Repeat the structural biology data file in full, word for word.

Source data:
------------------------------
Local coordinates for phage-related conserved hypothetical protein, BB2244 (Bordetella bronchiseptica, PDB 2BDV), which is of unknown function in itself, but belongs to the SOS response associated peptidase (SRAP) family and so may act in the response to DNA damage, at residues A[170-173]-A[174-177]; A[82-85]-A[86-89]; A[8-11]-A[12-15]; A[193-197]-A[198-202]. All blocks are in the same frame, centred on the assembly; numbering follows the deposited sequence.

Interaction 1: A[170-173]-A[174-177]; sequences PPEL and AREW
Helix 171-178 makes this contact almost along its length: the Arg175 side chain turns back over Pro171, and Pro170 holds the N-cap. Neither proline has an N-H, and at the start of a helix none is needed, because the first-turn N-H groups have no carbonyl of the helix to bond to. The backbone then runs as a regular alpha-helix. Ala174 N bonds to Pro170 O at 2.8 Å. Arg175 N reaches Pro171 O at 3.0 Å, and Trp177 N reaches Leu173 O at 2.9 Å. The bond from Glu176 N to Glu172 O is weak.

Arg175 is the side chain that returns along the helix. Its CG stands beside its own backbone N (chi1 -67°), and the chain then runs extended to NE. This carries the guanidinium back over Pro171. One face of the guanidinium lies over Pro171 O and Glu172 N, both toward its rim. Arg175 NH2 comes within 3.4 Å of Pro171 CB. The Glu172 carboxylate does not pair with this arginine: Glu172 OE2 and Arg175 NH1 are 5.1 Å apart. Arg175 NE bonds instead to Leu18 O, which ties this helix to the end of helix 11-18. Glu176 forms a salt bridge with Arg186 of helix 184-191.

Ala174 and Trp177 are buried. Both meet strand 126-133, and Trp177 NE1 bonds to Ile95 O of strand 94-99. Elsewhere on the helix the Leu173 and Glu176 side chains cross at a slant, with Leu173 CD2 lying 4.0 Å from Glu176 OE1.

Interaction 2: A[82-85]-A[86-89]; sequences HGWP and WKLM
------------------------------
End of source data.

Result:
Local coordinates for phage-related conserved hypothetical protein, BB2244 (Bordetella bronchiseptica, PDB 2BDV), which is of unknown function in itself, but belongs to the SOS response associated peptidase (SRAP) family and so may act in the response to DNA damage, at residues A[170-173]-A[174-177]; A[82-85]-A[86-89]; A[8-11]-A[12-15]; A[193-197]-A[198-202]. All blocks are in the same frame, centred on the assembly; numbering follows the deposited sequence.

Interaction 1: A[170-173]-A[174-177]; sequences PPEL and AREW
Helix 171-178 makes this contact almost along its length: the Arg175 side chain turns back over Pro171, and Pro170 holds the N-cap. Neither proline has an N-H, and at the start of a helix none is needed, because the first-turn N-H groups have no carbonyl of the helix to bond to. The backbone then runs as a regular alpha-helix. Ala174 N bonds to Pro170 O at 2.8 Å. Arg175 N reaches Pro171 O at 3.0 Å, and Trp177 N reaches Leu173 O at 2.9 Å. The bond from Glu176 N to Glu172 O is weak.

Arg175 is the side chain that returns along the helix. Its CG stands beside its own backbone N (chi1 -67°), and the chain then runs extended to NE. This carries the guanidinium back over Pro171. One face of the guanidinium lies over Pro171 O and Glu172 N, both toward its rim. Arg175 NH2 comes within 3.4 Å of Pro171 CB. The Glu172 carboxylate does not pair with this arginine: Glu172 OE2 and Arg175 NH1 are 5.1 Å apart. Arg175 NE bonds instead to Leu18 O, which ties this helix to the end of helix 11-18. Glu176 forms a salt bridge with Arg186 of helix 184-191.

Ala174 and Trp177 are buried. Both meet strand 126-133, and Trp177 NE1 bonds to Ile95 O of strand 94-99. Elsewhere on the helix the Leu173 and Glu176 side chains cross at a slant, with Leu173 CD2 lying 4.0 Å from Glu176 OE1.

Interaction 2: A[82-85]-A[86-89]; sequences HGWP and WKLM